In the absence of parliamentary opposition from the right, members of the government have also taken a frontline stand against the official policy of their own government: a two-state solution and commitment to the Oslo Accord. On Feb. 13, Likud-Beitenu Agriculture Minister Yair Shamir and Transport Minister Yisrael Katz, as well as Housing Minister Uri Ariel of HaBayit HaYehudi, took part in a protest march in the controversial E1 area, bordering the town settlement of Ma’ale Adumim.

According to an official announcement published in advance of the march, it was designed to “declare in a loud and clear voice: the land of Israel belongs in its entirety to the people of Israel! This, while demanding the establishment of new settlements; awakening broad public support for activity for the sake of the land of Israel; showing members of the government that there is a sizable public loyal to the land of Israel, which backs them so that they don’t give in to pressure and out of a desire to have them, too, join the call for continued settlement and the establishment of new settlements.”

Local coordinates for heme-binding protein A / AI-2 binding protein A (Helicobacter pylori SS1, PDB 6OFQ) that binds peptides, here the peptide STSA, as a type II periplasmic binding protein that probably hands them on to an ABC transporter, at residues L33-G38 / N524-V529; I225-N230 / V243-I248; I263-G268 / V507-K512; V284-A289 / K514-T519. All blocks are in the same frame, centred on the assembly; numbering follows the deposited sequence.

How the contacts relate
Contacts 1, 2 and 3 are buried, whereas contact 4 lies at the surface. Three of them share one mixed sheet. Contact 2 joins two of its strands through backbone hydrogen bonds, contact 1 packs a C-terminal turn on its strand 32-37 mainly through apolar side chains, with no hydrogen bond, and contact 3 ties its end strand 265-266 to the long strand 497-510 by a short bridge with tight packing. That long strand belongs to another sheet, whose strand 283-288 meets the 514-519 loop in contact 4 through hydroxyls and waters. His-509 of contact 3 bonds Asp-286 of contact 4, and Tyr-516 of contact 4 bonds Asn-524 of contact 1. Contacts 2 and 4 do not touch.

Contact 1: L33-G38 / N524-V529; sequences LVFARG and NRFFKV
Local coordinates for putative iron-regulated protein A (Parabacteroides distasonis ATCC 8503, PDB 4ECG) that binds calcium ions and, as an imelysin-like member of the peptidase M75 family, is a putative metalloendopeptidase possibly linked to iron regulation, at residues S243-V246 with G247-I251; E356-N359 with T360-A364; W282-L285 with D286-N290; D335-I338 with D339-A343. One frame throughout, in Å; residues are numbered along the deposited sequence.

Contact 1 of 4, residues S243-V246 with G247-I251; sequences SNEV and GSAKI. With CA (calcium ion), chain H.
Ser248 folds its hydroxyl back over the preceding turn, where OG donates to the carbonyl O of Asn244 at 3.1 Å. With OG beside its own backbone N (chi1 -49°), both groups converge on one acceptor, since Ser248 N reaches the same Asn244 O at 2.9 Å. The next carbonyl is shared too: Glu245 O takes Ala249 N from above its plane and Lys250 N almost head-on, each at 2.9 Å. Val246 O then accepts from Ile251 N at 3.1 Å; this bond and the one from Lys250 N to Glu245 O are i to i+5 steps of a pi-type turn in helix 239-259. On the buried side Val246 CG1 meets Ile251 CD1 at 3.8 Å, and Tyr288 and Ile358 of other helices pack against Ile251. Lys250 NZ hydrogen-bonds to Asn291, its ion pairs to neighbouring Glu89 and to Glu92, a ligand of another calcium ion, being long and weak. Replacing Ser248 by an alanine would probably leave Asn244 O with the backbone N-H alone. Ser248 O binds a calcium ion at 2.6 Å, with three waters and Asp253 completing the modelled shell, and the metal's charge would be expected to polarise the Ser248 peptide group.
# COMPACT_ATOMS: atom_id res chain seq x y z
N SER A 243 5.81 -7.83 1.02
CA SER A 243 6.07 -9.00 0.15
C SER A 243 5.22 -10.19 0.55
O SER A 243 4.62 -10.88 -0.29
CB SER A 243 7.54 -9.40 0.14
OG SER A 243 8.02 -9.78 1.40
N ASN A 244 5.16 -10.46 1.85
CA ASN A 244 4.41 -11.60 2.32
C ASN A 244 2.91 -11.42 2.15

Katz announced during the march that “there must be construction in E1, and anyone who opposes this is opposed to the Ma’ale Adumim block being a part of the State of Israel, and let them not tell stories. One land, one state, strong and united, with Judea, Samaria and Hebron.” Danon told Israeli radio Channel 7, “There is great significance to this event which draws senior members of the Knesset and coalition and tells the prime minister that there are things to which we will not agree.” Danon, deputy to Defense Minister Moshe "Bogie" Ya’alon — who labeled Kerry “obsessive and messianic" — expressed certainty that Washington, too, was following the march and taking note of the makeup of its participants.

Twenty years after Netanyahu led the incitement campaign against the “Oslo criminals,” he has become a victim of that same messianic political movement that he nurtured. And perhaps, when he sits down next week in the Oval Office across from President Barack Obama, all the prime minister will want to say is, “You see who I have to deal with?” Let us hope that the leader of the greatest democracy will answer the guest from the little democracy thus: “I’m sick of these stories. A leader who has truly set reaching a peace agreement at the top of his priority list would have fired there and then the recalcitrant ministers and deputy ministers.”